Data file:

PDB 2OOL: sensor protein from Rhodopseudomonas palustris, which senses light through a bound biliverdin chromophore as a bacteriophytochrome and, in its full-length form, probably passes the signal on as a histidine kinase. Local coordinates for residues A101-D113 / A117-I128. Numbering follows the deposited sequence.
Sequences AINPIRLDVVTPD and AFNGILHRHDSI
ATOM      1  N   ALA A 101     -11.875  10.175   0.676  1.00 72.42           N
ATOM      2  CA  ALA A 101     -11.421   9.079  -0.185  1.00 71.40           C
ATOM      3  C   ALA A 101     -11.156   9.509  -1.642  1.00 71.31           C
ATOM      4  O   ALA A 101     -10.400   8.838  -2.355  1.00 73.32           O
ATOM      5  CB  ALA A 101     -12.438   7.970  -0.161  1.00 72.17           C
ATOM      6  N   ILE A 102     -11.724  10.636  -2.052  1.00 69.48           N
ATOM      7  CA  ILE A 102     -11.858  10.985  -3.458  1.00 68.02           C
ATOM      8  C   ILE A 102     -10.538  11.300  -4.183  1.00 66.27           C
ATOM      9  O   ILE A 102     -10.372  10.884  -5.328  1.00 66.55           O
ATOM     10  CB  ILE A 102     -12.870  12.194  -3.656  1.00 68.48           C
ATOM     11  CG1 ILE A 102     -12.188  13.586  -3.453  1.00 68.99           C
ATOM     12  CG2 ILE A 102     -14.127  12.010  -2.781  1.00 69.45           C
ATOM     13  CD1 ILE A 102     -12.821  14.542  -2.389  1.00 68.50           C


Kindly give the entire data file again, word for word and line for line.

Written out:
PDB 2OOL: sensor protein from Rhodopseudomonas palustris, which senses light through a bound biliverdin chromophore as a bacteriophytochrome and, in its full-length form, probably passes the signal on as a histidine kinase. Local coordinates for residues A101-D113 / A117-I128. Numbering follows the deposited sequence.
Sequences AINPIRLDVVTPD and AFNGILHRHDSI
ATOM      1  N   ALA A 101     -11.875  10.175   0.676  1.00 72.42           N
ATOM      2  CA  ALA A 101     -11.421   9.079  -0.185  1.00 71.40           C
ATOM      3  C   ALA A 101     -11.156   9.509  -1.642  1.00 71.31           C
ATOM      4  O   ALA A 101     -10.400   8.838  -2.355  1.00 73.32           O
ATOM      5  CB  ALA A 101     -12.438   7.970  -0.161  1.00 72.17           C
ATOM      6  N   ILE A 102     -11.724  10.636  -2.052  1.00 69.48           N
ATOM      7  CA  ILE A 102     -11.858  10.985  -3.458  1.00 68.02           C
ATOM      8  C   ILE A 102     -10.538  11.300  -4.183  1.00 66.27           C
ATOM      9  O   ILE A 102     -10.372  10.884  -5.328  1.00 66.55           O
ATOM     10  CB  ILE A 102     -12.870  12.194  -3.656  1.00 68.48           C
ATOM     11  CG1 ILE A 102     -12.188  13.586  -3.453  1.00 68.99           C
ATOM     12  CG2 ILE A 102     -14.127  12.010  -2.781  1.00 69.45           C
ATOM     13  CD1 ILE A 102     -12.821  14.542  -2.389  1.00 68.50           C